The Sun and the Skin

The sun is a star located about 150 million kilometres from Earth whose light takes 8 minutes and 18 seconds to arrive here. Without it, there would be no life on Earth; it would be pitch-black and very cold.
The nuclear reaction in the sun’s core creates large amounts of radiation. This energy, also called the electromagnetic spectrum, occurs in the form of radio waves, microwaves, infrared radiation, visible light, ultraviolet rays, X-rays, and gamma radiation.
Depending on the wavelength, these different kinds of solar radiation have different impacts:

  • Infrared waves create heat
  • Visible light allows us to see
  • Ultraviolet rays have effects on our health

The level of ultraviolet rays that reach the Earth’s surface depends on the distance that they travel in the atmosphere. Thus, the shorter the path, the more UVB there will be. This is why the level of ultraviolet radiation that reaches the Earth’s surface depends on a number of factors:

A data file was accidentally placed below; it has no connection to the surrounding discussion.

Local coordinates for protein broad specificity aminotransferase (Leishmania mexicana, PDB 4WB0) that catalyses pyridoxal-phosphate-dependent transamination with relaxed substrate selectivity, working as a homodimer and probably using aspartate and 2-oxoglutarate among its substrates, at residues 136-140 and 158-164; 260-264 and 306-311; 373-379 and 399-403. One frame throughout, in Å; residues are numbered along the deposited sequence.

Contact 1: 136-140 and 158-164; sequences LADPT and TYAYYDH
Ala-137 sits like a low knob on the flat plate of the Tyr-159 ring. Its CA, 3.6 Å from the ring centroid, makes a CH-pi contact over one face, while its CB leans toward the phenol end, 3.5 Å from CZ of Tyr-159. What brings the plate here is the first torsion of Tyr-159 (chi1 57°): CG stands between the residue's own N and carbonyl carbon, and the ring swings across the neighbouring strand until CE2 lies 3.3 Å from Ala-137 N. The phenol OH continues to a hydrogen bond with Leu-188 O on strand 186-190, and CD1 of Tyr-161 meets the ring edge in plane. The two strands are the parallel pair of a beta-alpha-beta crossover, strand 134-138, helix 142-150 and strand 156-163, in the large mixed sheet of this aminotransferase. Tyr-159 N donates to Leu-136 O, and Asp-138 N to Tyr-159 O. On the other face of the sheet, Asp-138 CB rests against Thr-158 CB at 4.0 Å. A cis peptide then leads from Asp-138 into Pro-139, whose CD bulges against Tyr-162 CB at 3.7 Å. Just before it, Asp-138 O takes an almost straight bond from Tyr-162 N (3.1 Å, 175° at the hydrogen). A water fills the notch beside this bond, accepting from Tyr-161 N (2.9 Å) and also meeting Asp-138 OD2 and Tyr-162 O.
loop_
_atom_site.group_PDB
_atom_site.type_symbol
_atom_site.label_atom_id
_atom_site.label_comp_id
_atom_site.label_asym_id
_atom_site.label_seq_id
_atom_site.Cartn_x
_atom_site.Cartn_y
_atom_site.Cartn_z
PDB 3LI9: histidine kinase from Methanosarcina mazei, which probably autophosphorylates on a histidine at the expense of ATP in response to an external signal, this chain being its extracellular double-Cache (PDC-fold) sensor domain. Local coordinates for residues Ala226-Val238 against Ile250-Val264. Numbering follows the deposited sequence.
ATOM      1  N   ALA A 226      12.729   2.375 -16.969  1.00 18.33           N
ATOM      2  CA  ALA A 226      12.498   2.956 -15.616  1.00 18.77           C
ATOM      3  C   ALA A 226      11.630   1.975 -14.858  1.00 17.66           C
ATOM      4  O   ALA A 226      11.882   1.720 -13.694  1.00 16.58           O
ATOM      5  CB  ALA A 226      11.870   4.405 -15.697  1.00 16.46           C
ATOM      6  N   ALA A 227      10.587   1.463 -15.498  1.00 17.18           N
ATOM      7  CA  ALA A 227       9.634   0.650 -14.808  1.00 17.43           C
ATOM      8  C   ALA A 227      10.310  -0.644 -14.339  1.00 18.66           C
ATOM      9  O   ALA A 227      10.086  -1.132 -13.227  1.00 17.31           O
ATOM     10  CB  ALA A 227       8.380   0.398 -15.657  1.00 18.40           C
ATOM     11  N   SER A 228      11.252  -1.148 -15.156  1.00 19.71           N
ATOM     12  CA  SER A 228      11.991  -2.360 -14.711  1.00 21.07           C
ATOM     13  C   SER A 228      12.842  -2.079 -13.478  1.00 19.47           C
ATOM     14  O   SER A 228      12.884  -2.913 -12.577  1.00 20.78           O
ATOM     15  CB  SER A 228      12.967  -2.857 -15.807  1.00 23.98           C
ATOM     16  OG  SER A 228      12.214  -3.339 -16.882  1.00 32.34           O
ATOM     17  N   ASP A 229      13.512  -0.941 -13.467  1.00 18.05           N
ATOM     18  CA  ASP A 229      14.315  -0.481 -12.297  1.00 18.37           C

• The ozone layer
  • The seasons
  • Time of the day
  • Latitude
  • Altitude
  • The albedo (the level of radiation reaching the Earth’s surface that is then reflected (sand, snow)
  • Meteorological conditions


The different types of UV

                                         Composition of solar radiation and UV rays

Ultraviolet radiation is invisible and has a wavelength from 200 to 400 nanometres. Its wavelength is shorter than visible light and contains more energy. Depending on the wavelength, it can travel through the ozone layer and has different effects on health. The shorter the wavelength, the more harmful it is; however, it will also have greater difficulty penetrating the skin. Ultraviolet radiation is divided into three bands:

                        Penetration of UV rays in the skin

1/ UVC rays